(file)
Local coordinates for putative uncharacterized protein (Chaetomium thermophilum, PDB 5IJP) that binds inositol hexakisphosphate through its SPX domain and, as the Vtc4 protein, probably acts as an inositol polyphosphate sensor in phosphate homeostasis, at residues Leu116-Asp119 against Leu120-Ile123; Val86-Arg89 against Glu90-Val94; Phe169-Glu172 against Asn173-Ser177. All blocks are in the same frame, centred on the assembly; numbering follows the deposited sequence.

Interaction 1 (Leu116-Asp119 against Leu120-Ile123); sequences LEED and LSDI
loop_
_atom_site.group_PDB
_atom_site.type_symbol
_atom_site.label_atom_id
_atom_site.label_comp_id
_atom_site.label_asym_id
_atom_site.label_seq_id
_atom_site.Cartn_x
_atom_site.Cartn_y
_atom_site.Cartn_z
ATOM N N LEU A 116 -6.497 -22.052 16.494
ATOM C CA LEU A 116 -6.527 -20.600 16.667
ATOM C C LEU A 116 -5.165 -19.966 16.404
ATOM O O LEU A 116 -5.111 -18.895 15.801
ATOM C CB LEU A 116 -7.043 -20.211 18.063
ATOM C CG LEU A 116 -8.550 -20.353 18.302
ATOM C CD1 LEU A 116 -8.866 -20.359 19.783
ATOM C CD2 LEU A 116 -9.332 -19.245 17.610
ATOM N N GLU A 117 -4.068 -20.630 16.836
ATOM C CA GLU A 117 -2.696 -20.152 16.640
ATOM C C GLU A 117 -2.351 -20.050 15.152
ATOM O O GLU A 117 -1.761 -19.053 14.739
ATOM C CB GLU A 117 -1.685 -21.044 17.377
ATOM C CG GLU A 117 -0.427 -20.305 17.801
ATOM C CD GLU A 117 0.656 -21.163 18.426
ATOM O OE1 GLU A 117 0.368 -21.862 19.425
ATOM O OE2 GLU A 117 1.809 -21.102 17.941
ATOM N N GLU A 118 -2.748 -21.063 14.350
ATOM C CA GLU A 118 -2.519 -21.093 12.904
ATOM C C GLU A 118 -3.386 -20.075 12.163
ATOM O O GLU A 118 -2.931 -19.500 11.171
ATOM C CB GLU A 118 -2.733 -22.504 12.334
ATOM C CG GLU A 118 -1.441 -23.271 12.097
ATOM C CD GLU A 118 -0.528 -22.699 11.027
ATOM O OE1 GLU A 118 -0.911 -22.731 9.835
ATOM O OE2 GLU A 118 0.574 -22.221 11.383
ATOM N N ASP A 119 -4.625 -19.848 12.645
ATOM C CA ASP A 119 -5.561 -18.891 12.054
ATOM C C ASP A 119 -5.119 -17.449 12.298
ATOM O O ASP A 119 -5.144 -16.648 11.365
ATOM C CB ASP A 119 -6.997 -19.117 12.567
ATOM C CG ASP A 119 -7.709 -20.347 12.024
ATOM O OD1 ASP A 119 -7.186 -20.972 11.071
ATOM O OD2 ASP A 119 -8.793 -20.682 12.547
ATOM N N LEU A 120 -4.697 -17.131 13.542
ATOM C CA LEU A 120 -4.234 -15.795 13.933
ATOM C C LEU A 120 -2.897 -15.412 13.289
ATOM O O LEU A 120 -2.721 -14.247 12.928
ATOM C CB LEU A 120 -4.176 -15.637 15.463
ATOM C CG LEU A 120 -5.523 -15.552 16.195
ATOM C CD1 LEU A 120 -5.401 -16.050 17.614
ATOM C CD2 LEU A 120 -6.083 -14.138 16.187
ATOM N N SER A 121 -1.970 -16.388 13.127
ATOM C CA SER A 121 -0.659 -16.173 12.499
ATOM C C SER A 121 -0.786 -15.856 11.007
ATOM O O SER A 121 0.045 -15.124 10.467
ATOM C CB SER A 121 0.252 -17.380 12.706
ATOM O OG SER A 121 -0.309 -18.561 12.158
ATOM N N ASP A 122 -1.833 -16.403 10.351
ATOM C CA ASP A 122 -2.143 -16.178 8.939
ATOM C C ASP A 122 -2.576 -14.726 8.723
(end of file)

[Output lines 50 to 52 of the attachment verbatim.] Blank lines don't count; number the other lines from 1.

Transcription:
ATOM O O LEU A 120 -2.721 -14.247 12.928
ATOM C CB LEU A 120 -4.176 -15.637 15.463
ATOM C CG LEU A 120 -5.523 -15.552 16.195